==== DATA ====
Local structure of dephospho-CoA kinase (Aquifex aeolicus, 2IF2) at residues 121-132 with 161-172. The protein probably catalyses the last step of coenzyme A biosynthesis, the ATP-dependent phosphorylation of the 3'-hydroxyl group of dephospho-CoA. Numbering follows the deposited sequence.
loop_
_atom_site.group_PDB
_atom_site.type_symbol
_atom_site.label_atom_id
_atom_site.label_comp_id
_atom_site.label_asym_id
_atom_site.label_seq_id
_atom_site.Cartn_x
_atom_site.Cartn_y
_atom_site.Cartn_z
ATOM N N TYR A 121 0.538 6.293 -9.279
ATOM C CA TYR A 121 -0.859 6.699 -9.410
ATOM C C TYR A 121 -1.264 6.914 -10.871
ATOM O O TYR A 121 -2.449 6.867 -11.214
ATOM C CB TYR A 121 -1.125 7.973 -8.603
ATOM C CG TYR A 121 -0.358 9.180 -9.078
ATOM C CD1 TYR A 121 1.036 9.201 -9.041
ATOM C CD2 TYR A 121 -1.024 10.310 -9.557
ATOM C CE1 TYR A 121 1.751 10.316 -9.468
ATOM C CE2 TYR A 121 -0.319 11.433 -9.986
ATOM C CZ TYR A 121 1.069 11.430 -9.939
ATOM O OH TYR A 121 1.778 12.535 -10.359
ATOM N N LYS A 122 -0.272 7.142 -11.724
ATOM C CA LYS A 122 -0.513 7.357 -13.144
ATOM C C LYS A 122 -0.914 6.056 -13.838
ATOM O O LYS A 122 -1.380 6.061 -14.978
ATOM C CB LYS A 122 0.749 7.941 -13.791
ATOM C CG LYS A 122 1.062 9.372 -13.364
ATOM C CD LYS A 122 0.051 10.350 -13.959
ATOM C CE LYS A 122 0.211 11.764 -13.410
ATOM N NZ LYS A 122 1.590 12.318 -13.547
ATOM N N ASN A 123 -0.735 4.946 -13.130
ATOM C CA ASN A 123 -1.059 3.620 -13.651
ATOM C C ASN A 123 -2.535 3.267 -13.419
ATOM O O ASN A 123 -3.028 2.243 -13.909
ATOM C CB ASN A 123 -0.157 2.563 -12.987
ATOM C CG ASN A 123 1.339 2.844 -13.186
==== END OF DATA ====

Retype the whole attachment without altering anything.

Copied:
Local structure of dephospho-CoA kinase (Aquifex aeolicus, 2IF2) at residues 121-132 with 161-172. The protein probably catalyses the last step of coenzyme A biosynthesis, the ATP-dependent phosphorylation of the 3'-hydroxyl group of dephospho-CoA. Numbering follows the deposited sequence.
loop_
_atom_site.group_PDB
_atom_site.type_symbol
_atom_site.label_atom_id
_atom_site.label_comp_id
_atom_site.label_asym_id
_atom_site.label_seq_id
_atom_site.Cartn_x
_atom_site.Cartn_y
_atom_site.Cartn_z
ATOM N N TYR A 121 0.538 6.293 -9.279
ATOM C CA TYR A 121 -0.859 6.699 -9.410
ATOM C C TYR A 121 -1.264 6.914 -10.871
ATOM O O TYR A 121 -2.449 6.867 -11.214
ATOM C CB TYR A 121 -1.125 7.973 -8.603
ATOM C CG TYR A 121 -0.358 9.180 -9.078
ATOM C CD1 TYR A 121 1.036 9.201 -9.041
ATOM C CD2 TYR A 121 -1.024 10.310 -9.557
ATOM C CE1 TYR A 121 1.751 10.316 -9.468
ATOM C CE2 TYR A 121 -0.319 11.433 -9.986
ATOM C CZ TYR A 121 1.069 11.430 -9.939
ATOM O OH TYR A 121 1.778 12.535 -10.359
ATOM N N LYS A 122 -0.272 7.142 -11.724
ATOM C CA LYS A 122 -0.513 7.357 -13.144
ATOM C C LYS A 122 -0.914 6.056 -13.838
ATOM O O LYS A 122 -1.380 6.061 -14.978
ATOM C CB LYS A 122 0.749 7.941 -13.791
ATOM C CG LYS A 122 1.062 9.372 -13.364
ATOM C CD LYS A 122 0.051 10.350 -13.959
ATOM C CE LYS A 122 0.211 11.764 -13.410
ATOM N NZ LYS A 122 1.590 12.318 -13.547
ATOM N N ASN A 123 -0.735 4.946 -13.130
ATOM C CA ASN A 123 -1.059 3.620 -13.651
ATOM C C ASN A 123 -2.535 3.267 -13.419
ATOM O O ASN A 123 -3.028 2.243 -13.909
ATOM C CB ASN A 123 -0.157 2.563 -12.987
ATOM C CG ASN A 123 1.339 2.844 -13.186